By DR. LARRY MOSES
No one asked me but… A headline jumped out at me this morning: “Four Turnaround Schools get new principals”. The article went on to say this summer the new principals will be hiring new staff members for “persistently low-performing Clark County public schools”.
Interestingly enough, the district has just renewed a two-year contract for over seven and a half million dollars with EdisonLearning Inc., a private company that over the last ten years has failed to meet Adequate Yearly Progress in any of the schools it administers for the District. It appears that it is all right to not educate children if you do so as a private organization but not if you are a public school.
Remember last year three high schools were declared turn-a-round schools? The district pumped three million extra dollars into each of those schools as well as removing the teaching staffs and the administrators. The newly appointed principals were then allowed to hire a new staff that could not consist of more than half of those teachers removed from the school.
Interestingly enough, none of those teachers or administrators who were deemed inadequate to continue in their present positions lost their jobs. They were merely transferred to other schools in the district.
This rather drastic move was made to protect an eight million dollar federal grant.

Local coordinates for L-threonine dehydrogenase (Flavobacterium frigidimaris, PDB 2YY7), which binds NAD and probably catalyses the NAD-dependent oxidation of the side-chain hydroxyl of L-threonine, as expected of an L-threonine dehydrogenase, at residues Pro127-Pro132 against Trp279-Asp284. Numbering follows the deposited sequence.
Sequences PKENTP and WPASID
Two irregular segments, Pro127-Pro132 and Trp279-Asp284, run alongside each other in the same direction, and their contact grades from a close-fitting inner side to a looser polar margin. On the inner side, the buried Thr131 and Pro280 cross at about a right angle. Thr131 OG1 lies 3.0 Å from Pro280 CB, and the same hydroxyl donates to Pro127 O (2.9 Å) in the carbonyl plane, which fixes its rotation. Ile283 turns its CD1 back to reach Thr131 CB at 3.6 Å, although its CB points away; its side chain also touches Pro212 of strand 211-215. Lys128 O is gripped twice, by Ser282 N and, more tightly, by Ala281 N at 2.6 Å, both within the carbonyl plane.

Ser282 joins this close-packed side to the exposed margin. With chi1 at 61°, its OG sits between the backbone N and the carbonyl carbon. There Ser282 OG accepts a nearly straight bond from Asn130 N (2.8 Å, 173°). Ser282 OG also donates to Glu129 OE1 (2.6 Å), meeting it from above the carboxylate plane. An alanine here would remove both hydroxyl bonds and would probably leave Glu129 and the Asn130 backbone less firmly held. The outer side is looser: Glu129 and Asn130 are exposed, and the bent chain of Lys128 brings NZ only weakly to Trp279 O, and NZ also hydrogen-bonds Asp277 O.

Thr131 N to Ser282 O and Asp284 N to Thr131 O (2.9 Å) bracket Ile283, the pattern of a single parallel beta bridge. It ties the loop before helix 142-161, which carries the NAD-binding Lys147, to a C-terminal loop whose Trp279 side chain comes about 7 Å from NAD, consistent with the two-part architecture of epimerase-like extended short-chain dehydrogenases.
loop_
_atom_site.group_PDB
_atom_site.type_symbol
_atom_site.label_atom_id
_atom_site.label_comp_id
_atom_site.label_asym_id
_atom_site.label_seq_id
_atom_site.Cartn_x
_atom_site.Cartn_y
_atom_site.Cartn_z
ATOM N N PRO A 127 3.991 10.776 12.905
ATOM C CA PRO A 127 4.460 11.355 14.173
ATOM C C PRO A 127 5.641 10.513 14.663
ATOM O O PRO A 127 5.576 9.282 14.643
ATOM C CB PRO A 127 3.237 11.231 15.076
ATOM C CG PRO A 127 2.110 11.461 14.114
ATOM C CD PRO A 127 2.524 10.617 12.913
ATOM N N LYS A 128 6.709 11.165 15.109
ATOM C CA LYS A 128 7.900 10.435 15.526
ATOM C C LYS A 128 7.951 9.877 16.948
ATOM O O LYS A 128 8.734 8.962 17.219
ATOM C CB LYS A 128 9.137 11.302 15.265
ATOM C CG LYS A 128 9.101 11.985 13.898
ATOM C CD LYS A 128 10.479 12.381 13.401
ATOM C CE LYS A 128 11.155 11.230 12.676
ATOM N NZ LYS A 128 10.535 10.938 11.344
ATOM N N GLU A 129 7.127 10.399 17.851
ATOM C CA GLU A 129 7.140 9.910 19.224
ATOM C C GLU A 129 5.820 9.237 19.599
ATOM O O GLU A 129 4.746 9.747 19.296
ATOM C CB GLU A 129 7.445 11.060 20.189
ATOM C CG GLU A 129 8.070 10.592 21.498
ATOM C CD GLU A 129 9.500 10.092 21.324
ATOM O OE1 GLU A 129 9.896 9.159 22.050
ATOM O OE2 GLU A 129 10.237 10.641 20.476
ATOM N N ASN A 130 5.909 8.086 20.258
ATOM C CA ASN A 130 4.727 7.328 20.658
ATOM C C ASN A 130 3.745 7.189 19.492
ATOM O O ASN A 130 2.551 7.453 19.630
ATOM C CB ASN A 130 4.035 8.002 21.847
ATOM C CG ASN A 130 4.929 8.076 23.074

Now I am not much of a mathematician but spending nine million dollars to save eight million dollars does not seem fiscally sound. But that may just be me.
However, maybe there was some educational gain that would explain the one million dollar short fall involved. The only results that have been released to the public so far is that there was an increase of one hundred students graduating from Chaparral High School this year. Assuming this is due to the three million extra dollars spent this year at Chaparral, that figures out to a cost of about $30,000 per additional graduate.
I am sure the district will soon release test scores from all the turn-a-round schools that will show improvement across the board. One could only wonder if the staff had not been removed but the monetary investment been made, would the results have been the same?
Since the administrators and teachers deemed inadequate to remain at the turn-a-round schools were not fired but were spread throughout the district, I believe studying the turn-a-round schools is only half of the job that should be done. While all the attention is being directed to the turn-a-round schools why not look at the schools where those teachers and administrators deemed inadequate were sent. Did these schools score worse, better or stay the same as the year before? How did the high schools that were placed in the hands of the principals that were deemed less than satisfactory in their old position do on their test scores? How did the students who studied under the teachers the district deemed so poor they had to be removed do under their tutelage? This would be a great opportunity to either dispel or prove the effect of the teacher on the classroom versus the social setting from which the student arrives at the school each morning.